In response to my “hello?”, the guy on the other end said, “We received a 9-1-1 call that was cancelled from this number. Is everything okay?”

I apologized, told him I was fine and that it was a total accident. I thanked him for checking on me.

Even though I screwed up it’s kind of nice to know that somebody out there’s looking out for me. I still need to figure out what precipitated the call, though. Any ideas?

Peace, people!

Plan A, B, or C

In light of our foolhardy and reckless potus doing his bumbling best to start a war with Iran, I felt compelled to tell Studly Doright what I would do if I found myself away from Doright Manor in a worst case situation.

“I’m getting home. Even if I’m miles from the house, and my car no longer runs. I’ll come home.”

“Okay,” he said.

“You’d come home, too. Right?”

“Of course. As soon as I could.”

That’s about the extent of our plan.

So, I jokingly/not jokingly asked my Facebook friends:

Even though none of them are “preppers” most had non-joking answers. One cans food and has a stockpile. Another has already thought ahead to getting enough propane to allow for hot meals. One has several cases of wine (if I can’t get home, guess where I’ll head).

A friend who lives in Taos, New Mexico, says he’ll journey out to the Taos Pueblo which has withstood the ravages of “civilization” for centuries. Still another said he’d just sit back and watch how it unfolds.

The thing about my plan is that if Studly is here with me that’s all that matters. We’ll be okay. And if we’re not okay, we’ll at least be together.

Seriously, let’s keep hoping that someone in authority practices common sense in these fractured days.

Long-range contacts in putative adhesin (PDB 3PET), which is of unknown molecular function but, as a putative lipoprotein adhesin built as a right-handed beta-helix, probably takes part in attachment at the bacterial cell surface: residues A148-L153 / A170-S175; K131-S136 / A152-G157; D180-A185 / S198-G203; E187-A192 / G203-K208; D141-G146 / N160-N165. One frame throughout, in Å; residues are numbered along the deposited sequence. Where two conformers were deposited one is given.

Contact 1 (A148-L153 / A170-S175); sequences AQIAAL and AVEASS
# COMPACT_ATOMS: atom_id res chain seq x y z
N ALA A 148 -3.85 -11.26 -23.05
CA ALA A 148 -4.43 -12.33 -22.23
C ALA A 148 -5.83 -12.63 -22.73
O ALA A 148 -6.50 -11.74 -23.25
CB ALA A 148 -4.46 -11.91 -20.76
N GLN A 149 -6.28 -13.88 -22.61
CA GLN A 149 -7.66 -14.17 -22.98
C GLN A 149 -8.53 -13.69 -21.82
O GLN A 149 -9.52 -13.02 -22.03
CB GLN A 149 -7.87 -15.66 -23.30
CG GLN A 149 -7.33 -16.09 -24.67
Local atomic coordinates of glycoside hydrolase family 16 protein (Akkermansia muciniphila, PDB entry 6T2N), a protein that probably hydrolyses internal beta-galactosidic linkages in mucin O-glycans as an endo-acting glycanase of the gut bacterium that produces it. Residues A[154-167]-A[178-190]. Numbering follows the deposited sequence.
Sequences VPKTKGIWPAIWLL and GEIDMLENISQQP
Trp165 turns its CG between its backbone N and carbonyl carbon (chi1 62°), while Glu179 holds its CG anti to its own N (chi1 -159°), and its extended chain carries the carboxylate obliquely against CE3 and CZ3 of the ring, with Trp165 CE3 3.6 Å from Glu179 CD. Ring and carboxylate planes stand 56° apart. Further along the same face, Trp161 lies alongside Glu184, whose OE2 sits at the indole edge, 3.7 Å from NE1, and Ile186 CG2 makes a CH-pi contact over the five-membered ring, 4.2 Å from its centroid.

Peace, people.

The Write Stuff

Almost every day for more than four years I’ve written something and posted it on WordPress. In the beginning, just pressing the “publish” button was enough to make my blood pressure rise and my palms perspire. Would my words be good enough? Did I have the “write” stuff? What if someone publicly laughed at my incompetence, told me to go back to knitting potholders?*

I used to worry about stats. There were awful days in the beginning when only two or three people, mostly relatives, took the time to read my blog. Then, slowly I gained a few followers, and I began reading others’ blogs and becoming part of a community of writers, until finally I forgot about the nerves and the stats and just wrote. Nowadays I’m liable to hit publish before I’m even finished with a piece. Yeah, I’m laidback like that.

Over the holidays, I took a big step (for me) and submitted a few poems to be considered for inclusion in an anthology about vultures. Yes. Vultures. When I saw the theme I laughed out loud and commented to a blogging friend that I practically live in Vulture Land.

“Then you should write that!” he replied.

I felt as nervous submitting those vulture poems as I did my first few days of blogging. I’m terrible at following instructions–and wasn’t sure I was doing everything as prescribed. Had I successfully removed all identifying information? Were my margins correct? Would my cover letter be too angst-ridden or needy sounding? After walking the floor for a good half hour, I finally clicked the send button.

And now I wait.

*In the first month of blogging a reader told me to cut the bullshit and stop being so cute. In reply I said, I’m sorry, but this is my bullshit, and I can’t help being cute.

Peace, people.

Hung Out to Dry

Yesterday I posted a link to my friend, Julie’s blog post that featured her photo (below). Just in case my readers didn’t click on the link, here’s the poem I wrote to accompany the photo.

“Hung Out to Dry”

Passion had its way with her

Swept her up

Cast her about

Until she was

Strung out,

Wrung out,

Hung out to dry,

Swinging from tenterhooks

For all the world to see.

A lesser woman might’ve

Given up,

Shriveled up,

Dried on the vine,

Not she, no for

She claimed her place,

Staked her bets and

Stood on her own two feet.

Unbound.

Inspiration and Collaboration

The work of my photographer friend, Julie Powell, whose blog can be found at juliepowell2014@wordpress.com, inspires me. Her work is often playful, sometimes edgy, and always beautiful.

Occasionally my mind runs along similar paths as Julie’s, and I’m moved to write a piece in response to her art.

I hope you’ll click on the link to Julie’s post and my poem.

https://juliepowell2014.wordpress.com/2020/01/05/hung-out-to-dry-by-leslie-noyes/